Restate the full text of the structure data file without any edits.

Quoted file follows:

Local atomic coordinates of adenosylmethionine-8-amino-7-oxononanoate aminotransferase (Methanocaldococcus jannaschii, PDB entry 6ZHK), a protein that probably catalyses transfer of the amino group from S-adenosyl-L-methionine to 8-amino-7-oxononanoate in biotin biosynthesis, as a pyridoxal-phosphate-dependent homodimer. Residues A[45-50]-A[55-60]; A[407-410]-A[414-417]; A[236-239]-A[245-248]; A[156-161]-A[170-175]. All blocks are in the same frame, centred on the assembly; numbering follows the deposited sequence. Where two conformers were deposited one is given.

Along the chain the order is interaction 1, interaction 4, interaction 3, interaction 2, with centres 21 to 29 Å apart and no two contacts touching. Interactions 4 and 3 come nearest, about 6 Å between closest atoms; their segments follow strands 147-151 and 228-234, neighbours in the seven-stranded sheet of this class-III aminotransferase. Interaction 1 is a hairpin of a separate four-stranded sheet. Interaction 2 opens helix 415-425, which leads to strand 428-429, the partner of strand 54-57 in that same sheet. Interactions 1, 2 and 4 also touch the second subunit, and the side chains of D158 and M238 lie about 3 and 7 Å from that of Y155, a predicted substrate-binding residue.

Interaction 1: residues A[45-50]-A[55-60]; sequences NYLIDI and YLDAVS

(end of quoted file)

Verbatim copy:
Local atomic coordinates of adenosylmethionine-8-amino-7-oxononanoate aminotransferase (Methanocaldococcus jannaschii, PDB entry 6ZHK), a protein that probably catalyses transfer of the amino group from S-adenosyl-L-methionine to 8-amino-7-oxononanoate in biotin biosynthesis, as a pyridoxal-phosphate-dependent homodimer. Residues A[45-50]-A[55-60]; A[407-410]-A[414-417]; A[236-239]-A[245-248]; A[156-161]-A[170-175]. All blocks are in the same frame, centred on the assembly; numbering follows the deposited sequence. Where two conformers were deposited one is given.

Along the chain the order is interaction 1, interaction 4, interaction 3, interaction 2, with centres 21 to 29 Å apart and no two contacts touching. Interactions 4 and 3 come nearest, about 6 Å between closest atoms; their segments follow strands 147-151 and 228-234, neighbours in the seven-stranded sheet of this class-III aminotransferase. Interaction 1 is a hairpin of a separate four-stranded sheet. Interaction 2 opens helix 415-425, which leads to strand 428-429, the partner of strand 54-57 in that same sheet. Interactions 1, 2 and 4 also touch the second subunit, and the side chains of D158 and M238 lie about 3 and 7 Å from that of Y155, a predicted substrate-binding residue.

Interaction 1: residues A[45-50]-A[55-60]; sequences NYLIDI and YLDAVS